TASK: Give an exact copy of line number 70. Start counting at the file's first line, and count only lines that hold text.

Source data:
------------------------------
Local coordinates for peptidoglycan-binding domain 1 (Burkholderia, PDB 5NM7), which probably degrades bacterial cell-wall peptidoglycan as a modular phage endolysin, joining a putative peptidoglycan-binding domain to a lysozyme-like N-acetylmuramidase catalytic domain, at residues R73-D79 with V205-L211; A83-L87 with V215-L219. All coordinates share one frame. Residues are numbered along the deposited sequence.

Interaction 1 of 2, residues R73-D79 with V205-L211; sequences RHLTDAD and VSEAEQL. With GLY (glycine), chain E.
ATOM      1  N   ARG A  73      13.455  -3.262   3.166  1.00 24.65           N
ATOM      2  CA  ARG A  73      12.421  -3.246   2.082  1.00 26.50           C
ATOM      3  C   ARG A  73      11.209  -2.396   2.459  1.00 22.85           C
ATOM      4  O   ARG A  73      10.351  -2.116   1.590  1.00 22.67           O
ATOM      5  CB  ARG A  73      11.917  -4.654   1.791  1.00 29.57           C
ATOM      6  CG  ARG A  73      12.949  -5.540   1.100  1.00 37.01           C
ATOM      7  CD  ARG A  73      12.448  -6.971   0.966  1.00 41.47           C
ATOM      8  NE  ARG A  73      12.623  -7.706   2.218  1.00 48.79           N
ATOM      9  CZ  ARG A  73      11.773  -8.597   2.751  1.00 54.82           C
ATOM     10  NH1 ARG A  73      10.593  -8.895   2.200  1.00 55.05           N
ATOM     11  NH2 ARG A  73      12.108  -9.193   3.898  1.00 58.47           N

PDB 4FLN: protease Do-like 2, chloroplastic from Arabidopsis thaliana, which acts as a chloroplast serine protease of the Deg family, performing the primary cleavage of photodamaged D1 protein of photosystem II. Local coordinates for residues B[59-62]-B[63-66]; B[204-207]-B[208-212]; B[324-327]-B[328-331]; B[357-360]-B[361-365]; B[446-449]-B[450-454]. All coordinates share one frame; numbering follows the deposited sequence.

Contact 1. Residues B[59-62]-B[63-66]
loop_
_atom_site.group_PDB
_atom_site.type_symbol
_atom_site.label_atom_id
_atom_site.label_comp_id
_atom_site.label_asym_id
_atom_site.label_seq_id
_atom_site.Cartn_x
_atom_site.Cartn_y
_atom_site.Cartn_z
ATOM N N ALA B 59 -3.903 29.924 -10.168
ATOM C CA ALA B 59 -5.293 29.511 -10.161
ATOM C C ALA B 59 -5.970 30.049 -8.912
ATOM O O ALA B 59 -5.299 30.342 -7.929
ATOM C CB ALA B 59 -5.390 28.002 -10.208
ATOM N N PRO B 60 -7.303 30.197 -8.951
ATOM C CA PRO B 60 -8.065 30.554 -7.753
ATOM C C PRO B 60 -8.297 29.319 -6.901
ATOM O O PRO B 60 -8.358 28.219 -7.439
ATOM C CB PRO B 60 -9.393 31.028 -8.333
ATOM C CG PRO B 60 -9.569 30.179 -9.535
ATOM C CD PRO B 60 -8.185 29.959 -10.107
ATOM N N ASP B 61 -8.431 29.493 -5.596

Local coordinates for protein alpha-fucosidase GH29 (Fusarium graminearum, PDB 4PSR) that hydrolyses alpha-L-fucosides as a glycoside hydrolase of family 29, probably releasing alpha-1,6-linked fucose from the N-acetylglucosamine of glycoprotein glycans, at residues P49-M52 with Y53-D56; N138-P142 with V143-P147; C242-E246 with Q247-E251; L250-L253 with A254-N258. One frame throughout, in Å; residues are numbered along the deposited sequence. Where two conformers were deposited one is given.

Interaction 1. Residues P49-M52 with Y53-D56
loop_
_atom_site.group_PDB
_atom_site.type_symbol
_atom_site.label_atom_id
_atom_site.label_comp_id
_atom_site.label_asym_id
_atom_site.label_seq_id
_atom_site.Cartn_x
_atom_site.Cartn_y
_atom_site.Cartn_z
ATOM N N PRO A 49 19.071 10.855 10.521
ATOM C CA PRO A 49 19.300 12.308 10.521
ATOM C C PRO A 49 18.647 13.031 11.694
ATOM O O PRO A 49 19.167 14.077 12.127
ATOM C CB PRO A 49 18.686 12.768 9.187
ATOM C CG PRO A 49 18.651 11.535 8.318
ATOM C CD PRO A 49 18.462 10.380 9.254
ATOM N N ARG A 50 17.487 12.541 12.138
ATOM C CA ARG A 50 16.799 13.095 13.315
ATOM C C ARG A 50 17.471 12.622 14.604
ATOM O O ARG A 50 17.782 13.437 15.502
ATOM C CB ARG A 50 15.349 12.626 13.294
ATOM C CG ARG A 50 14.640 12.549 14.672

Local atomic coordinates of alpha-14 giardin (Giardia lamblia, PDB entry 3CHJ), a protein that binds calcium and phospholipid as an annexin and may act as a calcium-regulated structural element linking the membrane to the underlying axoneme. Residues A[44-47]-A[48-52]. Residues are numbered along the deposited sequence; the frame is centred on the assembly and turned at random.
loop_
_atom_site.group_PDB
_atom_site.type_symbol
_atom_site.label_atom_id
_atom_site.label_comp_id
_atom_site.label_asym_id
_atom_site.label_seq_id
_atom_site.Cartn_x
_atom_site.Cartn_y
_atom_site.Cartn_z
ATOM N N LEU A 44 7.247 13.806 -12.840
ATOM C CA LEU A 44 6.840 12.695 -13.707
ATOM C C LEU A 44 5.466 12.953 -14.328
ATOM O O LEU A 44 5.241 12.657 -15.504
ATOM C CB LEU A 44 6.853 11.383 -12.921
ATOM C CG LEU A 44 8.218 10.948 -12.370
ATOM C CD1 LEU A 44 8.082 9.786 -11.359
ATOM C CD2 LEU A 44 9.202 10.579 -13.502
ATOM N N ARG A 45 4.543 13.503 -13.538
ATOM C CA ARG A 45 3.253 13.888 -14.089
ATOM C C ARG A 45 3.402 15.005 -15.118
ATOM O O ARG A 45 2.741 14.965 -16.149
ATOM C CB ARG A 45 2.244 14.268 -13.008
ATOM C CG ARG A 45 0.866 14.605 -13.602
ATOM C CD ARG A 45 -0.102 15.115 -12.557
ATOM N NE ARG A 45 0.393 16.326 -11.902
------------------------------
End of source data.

_atom_site.label_asym_id